Another instrument used is subsidies, in which a government pays a domestic producer to produce a specific product in the form of cash grants, low interest loans, tax breaks and government equity participation in domestic firms. Subsidies help firms gain export markets and compete against foreign imports. The most subsidized industry has been agriculture, which reflects the fact that countries want to protect their local farmers, and it also reflects that farmers have strong political power. Essentially a subsidy is a negative tax, which the government gives money (I know when does the government ever give instead of take?) to encourage the production of certain goods and services.  When farmers go to lobby their local government, the government takes them seriously, especially when election periods are around the corner. This is not a good thing for the consumer; it gives money to inefficient producers and encourages excess production. And who ends up paying for the subsidized producer. You, the taxpayer. I think subsidies are good for economies of scale, where it is difficult to enter a market and the market can only afford to have a few companies; but for other industries where excess can be produced it is absolutely pointless and damaging to the average consumer. While US farmers face fierce competition from developing nations where production costs and wages are much lower in the short term, in the long term if subsidies are lowered or non-existent the consumer’s would probably have half the bill they receive today at the supermarket, while increasing their selections of agricultural products. As a consumer, what policy would you implement if you knew that if subsidies were completely eliminated that trade in agricultural products would be 50% higher (& greater variety would be offered) and the world as a whole would be better off by $160 billion dollars? Overall, subsidies can be a good way to support industries with economies of scale, but not for industries that are over occupied.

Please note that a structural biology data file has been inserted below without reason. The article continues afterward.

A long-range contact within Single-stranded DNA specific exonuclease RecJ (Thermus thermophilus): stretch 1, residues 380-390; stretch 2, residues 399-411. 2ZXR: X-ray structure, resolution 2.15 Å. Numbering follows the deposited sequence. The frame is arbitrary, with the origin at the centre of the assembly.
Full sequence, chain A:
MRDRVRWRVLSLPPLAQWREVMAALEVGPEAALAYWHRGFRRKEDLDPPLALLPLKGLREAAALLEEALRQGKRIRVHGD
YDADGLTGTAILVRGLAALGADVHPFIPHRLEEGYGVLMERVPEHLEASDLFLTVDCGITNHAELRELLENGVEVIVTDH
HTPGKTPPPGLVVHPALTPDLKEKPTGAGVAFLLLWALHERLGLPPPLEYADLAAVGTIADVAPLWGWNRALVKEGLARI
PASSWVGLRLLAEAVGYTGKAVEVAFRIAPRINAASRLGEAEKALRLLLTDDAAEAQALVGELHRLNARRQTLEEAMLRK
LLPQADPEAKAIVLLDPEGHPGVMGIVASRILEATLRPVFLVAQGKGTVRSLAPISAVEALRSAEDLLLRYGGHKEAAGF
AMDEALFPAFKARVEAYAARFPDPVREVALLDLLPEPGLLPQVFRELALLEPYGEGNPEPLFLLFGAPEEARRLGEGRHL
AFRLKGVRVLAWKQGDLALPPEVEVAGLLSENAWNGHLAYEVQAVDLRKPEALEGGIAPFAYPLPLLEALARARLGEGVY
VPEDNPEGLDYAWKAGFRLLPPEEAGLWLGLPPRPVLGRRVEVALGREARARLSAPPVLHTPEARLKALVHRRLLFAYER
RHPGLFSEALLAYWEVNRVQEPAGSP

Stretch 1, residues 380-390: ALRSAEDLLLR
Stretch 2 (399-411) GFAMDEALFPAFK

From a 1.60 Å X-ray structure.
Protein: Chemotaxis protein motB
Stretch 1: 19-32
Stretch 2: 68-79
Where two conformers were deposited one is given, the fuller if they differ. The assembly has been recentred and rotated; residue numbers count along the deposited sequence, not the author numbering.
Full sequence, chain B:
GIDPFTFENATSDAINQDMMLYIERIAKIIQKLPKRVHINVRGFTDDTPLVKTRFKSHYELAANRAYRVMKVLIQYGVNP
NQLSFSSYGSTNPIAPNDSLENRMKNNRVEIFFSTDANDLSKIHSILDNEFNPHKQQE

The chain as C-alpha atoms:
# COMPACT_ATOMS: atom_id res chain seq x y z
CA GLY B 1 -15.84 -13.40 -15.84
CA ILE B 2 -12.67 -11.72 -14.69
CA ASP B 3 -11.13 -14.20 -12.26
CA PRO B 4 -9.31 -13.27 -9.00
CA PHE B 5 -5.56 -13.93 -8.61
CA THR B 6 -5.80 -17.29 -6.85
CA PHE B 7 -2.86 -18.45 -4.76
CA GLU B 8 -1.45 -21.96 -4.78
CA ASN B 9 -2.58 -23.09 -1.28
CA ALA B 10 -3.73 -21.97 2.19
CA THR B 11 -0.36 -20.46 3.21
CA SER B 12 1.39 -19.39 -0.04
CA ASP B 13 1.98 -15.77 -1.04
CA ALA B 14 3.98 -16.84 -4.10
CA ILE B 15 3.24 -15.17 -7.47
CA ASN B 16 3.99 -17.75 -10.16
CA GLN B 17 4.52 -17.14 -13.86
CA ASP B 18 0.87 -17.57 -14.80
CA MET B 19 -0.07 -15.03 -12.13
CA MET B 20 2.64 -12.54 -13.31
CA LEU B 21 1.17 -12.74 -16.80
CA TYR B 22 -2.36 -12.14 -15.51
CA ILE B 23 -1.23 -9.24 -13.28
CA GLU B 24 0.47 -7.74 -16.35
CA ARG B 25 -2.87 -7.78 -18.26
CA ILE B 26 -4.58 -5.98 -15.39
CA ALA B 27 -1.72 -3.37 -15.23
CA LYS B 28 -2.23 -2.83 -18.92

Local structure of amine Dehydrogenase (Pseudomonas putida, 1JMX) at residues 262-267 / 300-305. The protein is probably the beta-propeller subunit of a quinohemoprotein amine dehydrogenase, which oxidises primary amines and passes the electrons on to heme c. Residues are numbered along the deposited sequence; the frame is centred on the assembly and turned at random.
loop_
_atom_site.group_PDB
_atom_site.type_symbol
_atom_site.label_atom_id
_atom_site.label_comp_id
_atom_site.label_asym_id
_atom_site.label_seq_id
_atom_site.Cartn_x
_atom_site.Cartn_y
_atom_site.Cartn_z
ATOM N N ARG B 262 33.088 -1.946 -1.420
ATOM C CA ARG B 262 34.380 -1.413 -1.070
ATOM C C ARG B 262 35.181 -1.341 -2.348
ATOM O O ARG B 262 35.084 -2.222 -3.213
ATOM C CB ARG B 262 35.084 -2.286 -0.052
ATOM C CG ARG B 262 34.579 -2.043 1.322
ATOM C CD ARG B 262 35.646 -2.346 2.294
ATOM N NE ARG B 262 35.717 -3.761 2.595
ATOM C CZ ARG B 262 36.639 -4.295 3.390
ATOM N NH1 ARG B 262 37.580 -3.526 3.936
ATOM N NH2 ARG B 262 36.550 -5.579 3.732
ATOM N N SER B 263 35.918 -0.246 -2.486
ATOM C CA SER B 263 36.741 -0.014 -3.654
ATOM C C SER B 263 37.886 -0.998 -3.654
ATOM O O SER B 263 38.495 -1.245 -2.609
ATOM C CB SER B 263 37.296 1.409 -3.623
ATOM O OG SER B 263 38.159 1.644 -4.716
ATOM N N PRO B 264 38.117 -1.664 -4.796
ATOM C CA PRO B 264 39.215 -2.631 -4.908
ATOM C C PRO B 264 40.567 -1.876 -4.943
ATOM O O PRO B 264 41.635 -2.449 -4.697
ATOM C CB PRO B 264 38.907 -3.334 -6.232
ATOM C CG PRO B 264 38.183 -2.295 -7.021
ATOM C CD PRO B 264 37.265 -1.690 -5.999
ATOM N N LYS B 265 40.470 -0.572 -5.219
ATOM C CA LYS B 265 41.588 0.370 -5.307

A third instrument governments use to protect domestic firms are import quotas, which is a direct restriction in the quantity of some good that may be imported into a country. There are two variations of government quotas; the first is tariff rate quotes in which a lower tariff rate is applied to imports within the quota than those over the quota. Essentially this means that a country will apply a lower tariff for a specific number of units, once that quota number is met, the tariff can jump a significant amount. Another hybrid version is voluntary export restraints, which is a quota imposed by the exporting country, at the importing countries request. Companies comply with this to avoid retaliation in the form of higher tariff rates, which can significantly affect the cost of production (not in a good way). One hurdle that is caused by this, however, is that the world trade organization (policing system of international trade) can do nothing about it, since it isn’t a formal agreement.